Yes, there are psalms of lament, helping us give our emotions and duress up to God. Yes, we should not keep our troubles bottled up but confess everything to him. That is part of the transformative power; it will inexorably lead to high praise.

You have turned for me my mourning into dancing;

you have loosed my sackcloth

and clothed me with gladness

- Psalm 30:11

Shachah - means worship. It is remarkably straightforward. There is no mystery here because it is the same in Greek as it is in Hebrew. Chavah is another Hebrew word that describes worship. The basic idea of both is to bow down, to prostrate oneself, to do obeisance.

We all understand that when you come into the presence of royalty, you curtsy or you bow. It is also used in interpersonal relationships. Abraham honored his three visitors by bowing down to the ground. Worship is bowing down, doing obeisance, showing reverence. It is a voluntary act done in an attitude of respect and adoration.

Our English word comes from the old English word 'worthship.' Worship is attributing to someone the worthiness they deserve in accordance with who they are or what they have done. Said another way to worship is to assign worth.

The perversion of worship is idolatry, bowing to the wrong things, or the wrong ones. Idolatry gives the worth—which belongs to the God of Abraham, Isaac, and Jacob alone—to someone or something else. C.S. Lewis uses terminology which is provocative and helpful. He talks about humans being bent towards either creature (other people) or the creation (such as things)—rather than worshipping the Creator. And this leads to a myriad of spiritual and psychological dysfunctions.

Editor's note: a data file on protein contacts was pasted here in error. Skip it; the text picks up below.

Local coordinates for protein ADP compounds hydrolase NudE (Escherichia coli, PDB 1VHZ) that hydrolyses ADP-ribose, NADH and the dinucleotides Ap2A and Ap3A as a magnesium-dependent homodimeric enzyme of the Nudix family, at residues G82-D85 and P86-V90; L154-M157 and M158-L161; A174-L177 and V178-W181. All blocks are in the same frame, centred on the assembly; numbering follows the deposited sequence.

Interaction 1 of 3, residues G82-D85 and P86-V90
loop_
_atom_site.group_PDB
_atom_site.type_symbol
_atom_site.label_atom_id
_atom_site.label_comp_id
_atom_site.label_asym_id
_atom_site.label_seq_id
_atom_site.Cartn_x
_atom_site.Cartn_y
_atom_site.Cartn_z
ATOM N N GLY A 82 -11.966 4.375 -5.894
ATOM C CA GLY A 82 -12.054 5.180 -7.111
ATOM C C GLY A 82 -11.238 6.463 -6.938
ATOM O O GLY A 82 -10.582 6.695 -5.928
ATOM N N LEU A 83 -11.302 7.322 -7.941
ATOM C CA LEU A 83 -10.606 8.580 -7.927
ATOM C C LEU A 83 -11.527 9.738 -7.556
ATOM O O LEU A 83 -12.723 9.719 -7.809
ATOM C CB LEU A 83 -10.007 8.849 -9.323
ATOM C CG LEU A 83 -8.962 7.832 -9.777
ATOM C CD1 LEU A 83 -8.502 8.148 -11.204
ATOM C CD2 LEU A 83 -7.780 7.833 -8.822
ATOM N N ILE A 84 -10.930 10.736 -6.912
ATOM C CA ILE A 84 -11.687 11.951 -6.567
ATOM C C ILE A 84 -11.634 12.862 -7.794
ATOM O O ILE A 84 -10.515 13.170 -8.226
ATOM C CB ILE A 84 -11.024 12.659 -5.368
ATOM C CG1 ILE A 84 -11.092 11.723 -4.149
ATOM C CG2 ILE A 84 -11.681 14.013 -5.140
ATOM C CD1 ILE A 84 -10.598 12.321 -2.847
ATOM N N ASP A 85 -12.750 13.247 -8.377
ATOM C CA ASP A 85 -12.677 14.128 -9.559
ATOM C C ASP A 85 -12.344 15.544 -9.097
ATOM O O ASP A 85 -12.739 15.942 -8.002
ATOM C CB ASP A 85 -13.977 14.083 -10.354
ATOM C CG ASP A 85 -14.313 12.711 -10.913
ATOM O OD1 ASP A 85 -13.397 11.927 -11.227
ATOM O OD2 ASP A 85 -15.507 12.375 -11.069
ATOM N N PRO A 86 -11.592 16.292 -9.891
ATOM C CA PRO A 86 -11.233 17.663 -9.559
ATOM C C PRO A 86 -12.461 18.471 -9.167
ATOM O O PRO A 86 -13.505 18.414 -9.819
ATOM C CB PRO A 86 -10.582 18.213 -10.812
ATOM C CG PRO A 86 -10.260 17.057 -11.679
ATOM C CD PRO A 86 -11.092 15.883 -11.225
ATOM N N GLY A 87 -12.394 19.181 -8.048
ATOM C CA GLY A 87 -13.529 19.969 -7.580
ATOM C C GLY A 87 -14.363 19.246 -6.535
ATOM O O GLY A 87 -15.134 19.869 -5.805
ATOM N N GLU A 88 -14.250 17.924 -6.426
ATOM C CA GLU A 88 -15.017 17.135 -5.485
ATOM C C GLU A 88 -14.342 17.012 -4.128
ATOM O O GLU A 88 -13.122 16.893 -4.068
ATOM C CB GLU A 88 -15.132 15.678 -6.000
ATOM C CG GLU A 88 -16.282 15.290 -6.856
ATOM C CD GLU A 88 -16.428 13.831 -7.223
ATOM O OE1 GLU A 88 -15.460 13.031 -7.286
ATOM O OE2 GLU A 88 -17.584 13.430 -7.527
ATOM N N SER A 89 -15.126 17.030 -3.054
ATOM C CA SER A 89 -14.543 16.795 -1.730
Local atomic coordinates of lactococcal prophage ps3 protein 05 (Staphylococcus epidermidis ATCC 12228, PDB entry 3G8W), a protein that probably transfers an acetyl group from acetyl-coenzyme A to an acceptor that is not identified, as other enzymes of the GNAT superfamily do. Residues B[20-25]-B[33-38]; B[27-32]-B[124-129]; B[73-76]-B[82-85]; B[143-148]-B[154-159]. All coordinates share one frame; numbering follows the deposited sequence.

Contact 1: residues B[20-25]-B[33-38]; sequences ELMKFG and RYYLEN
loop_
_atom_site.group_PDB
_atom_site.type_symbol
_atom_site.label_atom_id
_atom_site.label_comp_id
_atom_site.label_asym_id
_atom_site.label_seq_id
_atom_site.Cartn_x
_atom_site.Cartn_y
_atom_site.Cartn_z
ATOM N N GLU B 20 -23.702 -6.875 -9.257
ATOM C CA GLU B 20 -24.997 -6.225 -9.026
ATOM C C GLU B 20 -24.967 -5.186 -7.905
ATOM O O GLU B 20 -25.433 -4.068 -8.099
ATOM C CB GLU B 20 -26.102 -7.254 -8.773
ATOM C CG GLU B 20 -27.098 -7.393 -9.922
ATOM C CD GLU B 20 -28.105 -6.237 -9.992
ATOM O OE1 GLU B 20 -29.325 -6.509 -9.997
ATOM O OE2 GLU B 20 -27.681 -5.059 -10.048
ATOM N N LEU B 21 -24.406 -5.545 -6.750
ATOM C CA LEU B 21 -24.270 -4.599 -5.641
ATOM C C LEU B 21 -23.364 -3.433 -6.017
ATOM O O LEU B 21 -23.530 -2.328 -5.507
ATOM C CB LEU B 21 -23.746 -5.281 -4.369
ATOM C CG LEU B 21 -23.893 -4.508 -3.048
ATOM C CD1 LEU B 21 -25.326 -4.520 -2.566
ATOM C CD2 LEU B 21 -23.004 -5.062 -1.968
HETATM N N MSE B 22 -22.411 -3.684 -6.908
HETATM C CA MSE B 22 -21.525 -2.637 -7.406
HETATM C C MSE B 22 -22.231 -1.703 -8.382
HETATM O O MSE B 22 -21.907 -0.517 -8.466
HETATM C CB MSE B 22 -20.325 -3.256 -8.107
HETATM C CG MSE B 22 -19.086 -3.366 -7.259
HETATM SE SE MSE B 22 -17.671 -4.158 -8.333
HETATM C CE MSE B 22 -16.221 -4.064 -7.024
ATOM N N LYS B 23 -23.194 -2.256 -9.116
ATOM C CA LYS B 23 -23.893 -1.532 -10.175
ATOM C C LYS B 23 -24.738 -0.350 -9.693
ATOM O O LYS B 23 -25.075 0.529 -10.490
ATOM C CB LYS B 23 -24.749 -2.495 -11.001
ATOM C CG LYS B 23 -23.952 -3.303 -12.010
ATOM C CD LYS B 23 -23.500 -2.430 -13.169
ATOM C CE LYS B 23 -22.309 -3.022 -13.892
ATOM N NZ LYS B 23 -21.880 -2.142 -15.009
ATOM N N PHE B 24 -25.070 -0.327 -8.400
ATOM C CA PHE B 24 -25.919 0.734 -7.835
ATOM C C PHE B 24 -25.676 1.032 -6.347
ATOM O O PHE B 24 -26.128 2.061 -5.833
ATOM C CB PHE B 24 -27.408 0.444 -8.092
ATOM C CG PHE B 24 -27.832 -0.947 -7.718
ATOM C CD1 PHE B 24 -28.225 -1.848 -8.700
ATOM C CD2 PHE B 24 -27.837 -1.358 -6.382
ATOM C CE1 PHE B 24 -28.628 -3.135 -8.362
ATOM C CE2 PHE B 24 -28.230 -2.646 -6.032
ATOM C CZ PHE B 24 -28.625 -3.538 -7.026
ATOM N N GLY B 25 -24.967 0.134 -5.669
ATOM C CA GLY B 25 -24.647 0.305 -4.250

What is it that bends us away from our Father? Iniquity (avon in Hebrew). Avon means to twist, distort, or bend. At the heart of avon is the impulse towards self-centeredness. Avon describes that which makes you turn from God and bend towards another. In Paul's Hebraic worldview, "they exchanged the truth about God for a lie and worshiped and served the creature rather than the Creator, who is blessed forever! Amen."

When you bow before the one, true God, he becomes the lifter of your head. He raises you into the posture he desires for you. You are his son, you are his daughter, and he says to you, "You are acceptable to me in Jesus, welcome my good and faithful servant."

The power of praise is that it combats our inclination towards idolatry and iniquity. Instead of bending towards self, we freely and willingly bow before the Lord of Glory in humble adoration.

Let all kingdom people hallelujah! (editor: that is not a typo;-)

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This study is from a professionally produced transcription of the audio recording. It was edited for readability by the team at JC Studies.

Dwight A. Pryor (1945-2011) was a gifted Bible teacher of exceptional clarity and depth who earned the friendship and admiration of both Christian and Jewish scholars—in the United States and Israel—as well as the respect and appreciation of followers of Jesus around the world. His expertise in the language, literature, and culture of Israel during the life and time of Jesus and the early church yield insights that nourish every area of faith and practice.